William Halse Rivers Rivers (1864-1922)

William Halse Rivers Rivers (1864-1922) was an English psychiatrist, neurologist, anthropologist and anthropologist.

WHR Rivers is best known for his work treating First World War officers who were suffering from shell shock and his work with the English neurologist Sir Henry Head (1861-1940)

  • Born on March 12, 1864, Chatham, England
  • Died on June 4, 1922, Cambridge, England

Medical Eponyms

Key Medical Attributions

Sir Henry Head (1861-1940) and James Sherren (1872-1945) had tried to determine the sensibility remaining after complete division of all cutaneous nerves without injury to the muscular branches. However accidents of this nature were exceedingly rare, and although ‘real patients’ were helpful it was deemed that “Introspection could be made fruitful by the personal experiences of a trained observer only“. The decision was therefore made to perform surgical transection on the left hand radial nerve of Head, with evaluation of results by Rivers…

At the time of the experiment, H. was nearly 42 years of age and in perfect health. Since boyhood he had suffered from no illnesses, excepting as the consequence of wounds in the post-mortem room….For two years before these experiments began he had given up smoking entirely. No alcohol was ever taken on the days during which he was under examination.

On April 25, 1903…an incision 6.5 in. (16.5 cm.) long was made in the outer bicipital fossa extending along the axial line of the left upper extremity…the radial nerve was divided at the point where it arises from the musculospiral (N. radialis). A small portion was excised, and the ends united with two fine silk sutures. The external cutaneous nerve (N. cutaneus antibrachii lateralis) was also divided…and sutured with fine silk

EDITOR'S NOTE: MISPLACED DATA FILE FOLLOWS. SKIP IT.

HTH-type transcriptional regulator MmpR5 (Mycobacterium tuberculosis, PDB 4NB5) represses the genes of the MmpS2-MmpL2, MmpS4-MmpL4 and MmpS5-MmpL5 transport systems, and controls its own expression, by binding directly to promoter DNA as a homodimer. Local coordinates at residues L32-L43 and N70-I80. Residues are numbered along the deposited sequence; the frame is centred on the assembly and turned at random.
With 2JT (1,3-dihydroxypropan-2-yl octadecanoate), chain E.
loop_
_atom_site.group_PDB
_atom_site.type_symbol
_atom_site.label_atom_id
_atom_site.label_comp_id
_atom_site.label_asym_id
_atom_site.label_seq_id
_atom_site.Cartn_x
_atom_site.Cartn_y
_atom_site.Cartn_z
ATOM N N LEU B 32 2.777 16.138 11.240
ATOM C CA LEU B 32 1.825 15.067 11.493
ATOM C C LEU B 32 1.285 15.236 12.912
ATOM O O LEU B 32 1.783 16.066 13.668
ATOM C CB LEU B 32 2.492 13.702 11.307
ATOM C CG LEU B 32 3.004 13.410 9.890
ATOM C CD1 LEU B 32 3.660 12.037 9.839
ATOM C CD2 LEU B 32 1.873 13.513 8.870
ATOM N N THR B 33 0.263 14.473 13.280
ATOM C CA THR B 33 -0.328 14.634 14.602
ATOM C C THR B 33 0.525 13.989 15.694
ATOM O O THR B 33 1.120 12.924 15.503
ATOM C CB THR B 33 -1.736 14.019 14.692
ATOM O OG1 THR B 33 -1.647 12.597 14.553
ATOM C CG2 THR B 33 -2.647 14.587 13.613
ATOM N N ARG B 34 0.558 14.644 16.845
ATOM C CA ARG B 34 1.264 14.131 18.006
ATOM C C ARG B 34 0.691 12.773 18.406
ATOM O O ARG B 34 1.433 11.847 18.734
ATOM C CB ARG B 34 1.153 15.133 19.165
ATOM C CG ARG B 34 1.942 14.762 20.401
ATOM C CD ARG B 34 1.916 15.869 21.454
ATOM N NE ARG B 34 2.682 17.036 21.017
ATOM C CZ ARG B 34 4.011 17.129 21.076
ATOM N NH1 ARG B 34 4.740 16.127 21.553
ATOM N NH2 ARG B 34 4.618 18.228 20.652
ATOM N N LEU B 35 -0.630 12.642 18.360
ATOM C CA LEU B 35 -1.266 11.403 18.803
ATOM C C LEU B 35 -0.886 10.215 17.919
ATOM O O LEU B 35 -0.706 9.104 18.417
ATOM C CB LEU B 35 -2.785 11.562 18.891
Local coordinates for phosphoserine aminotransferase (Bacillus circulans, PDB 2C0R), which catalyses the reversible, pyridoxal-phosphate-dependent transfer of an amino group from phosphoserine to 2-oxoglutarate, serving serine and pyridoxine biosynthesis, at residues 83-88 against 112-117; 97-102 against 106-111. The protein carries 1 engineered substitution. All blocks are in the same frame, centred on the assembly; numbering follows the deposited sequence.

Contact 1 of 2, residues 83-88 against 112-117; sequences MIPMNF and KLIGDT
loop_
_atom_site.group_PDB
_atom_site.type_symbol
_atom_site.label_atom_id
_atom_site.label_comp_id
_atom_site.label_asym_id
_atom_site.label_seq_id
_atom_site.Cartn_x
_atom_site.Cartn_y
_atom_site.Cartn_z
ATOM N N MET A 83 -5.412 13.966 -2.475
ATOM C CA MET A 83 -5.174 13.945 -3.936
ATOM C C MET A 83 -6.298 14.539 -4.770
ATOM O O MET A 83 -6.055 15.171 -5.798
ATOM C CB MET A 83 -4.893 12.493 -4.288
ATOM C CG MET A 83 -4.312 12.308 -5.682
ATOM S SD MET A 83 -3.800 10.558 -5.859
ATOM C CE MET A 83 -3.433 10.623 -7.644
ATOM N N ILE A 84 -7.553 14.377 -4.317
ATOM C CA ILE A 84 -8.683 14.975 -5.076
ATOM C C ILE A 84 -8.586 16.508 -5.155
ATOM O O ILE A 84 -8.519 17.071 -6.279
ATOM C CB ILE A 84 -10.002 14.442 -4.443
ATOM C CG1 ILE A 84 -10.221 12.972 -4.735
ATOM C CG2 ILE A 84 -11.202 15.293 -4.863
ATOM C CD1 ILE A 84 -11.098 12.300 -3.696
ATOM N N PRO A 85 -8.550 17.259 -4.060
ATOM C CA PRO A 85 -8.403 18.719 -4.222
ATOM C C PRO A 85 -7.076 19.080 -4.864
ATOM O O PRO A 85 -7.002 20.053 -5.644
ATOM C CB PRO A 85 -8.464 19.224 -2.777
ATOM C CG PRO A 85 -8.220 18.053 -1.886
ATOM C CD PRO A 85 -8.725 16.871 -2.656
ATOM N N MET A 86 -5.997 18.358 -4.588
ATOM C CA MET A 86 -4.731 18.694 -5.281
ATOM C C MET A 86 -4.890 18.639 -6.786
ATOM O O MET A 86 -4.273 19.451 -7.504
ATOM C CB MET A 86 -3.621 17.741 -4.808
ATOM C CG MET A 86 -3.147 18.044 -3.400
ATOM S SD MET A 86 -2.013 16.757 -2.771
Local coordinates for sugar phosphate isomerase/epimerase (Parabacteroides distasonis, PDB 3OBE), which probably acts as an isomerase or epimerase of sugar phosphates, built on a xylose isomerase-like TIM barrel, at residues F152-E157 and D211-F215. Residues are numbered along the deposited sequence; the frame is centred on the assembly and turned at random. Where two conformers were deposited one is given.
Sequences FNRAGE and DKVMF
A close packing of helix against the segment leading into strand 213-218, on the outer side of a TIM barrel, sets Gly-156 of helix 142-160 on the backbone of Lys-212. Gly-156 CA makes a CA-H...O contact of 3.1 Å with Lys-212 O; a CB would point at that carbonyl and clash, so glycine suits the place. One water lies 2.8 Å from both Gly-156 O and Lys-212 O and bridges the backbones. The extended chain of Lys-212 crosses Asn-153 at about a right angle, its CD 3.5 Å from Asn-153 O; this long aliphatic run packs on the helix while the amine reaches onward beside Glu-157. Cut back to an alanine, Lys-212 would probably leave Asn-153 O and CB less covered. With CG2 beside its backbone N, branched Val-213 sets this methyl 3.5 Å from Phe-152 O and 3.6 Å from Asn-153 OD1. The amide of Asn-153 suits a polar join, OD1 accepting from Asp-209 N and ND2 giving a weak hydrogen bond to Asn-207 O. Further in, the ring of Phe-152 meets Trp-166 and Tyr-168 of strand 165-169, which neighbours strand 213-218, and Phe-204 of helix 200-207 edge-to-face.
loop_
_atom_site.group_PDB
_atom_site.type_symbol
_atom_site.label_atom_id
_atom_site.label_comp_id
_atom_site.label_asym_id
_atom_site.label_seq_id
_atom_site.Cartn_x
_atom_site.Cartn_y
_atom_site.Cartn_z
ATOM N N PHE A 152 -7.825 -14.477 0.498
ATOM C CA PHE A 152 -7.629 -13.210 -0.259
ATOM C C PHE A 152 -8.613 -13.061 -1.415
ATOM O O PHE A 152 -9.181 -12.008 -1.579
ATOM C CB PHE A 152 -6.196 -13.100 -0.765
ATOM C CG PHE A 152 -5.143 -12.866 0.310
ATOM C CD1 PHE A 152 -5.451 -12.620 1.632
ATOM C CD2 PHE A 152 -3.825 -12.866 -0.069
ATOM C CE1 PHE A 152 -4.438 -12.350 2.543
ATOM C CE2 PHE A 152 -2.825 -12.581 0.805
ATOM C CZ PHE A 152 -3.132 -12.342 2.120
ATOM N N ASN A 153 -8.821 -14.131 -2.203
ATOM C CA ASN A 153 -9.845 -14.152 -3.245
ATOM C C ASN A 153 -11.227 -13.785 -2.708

Rivers 1908

Following the surgical section and repair of Head’s superficial radial nerve, Sherren and Rivers commenced rigorous and meticulous observation through sensory testing and evaluating psycho-social responses during the period of recovery and for the following 5 years. This contributed greatly to the understanding of the sensory examination following nerve injury

Henry Head radial nerve transection experiments 1908
Rivers 1908: Post surgical evaluation day 3/577

Major Publications




Final year MBBS student at Curtin Medical School. Keen interest in internal medicine and neurology, medical education, and integrating specialist healthcare into rural medical practice.

BA MA (Oxon) MBChB (Edin) FACEM FFSEM. Emergency physician, Sir Charles Gairdner Hospital.  Passion for rugby; medical history; medical education; and asynchronous learning #FOAMed evangelist. Co-founder and CTO of Life in the Fast lane | Eponyms | Books | Twitter |

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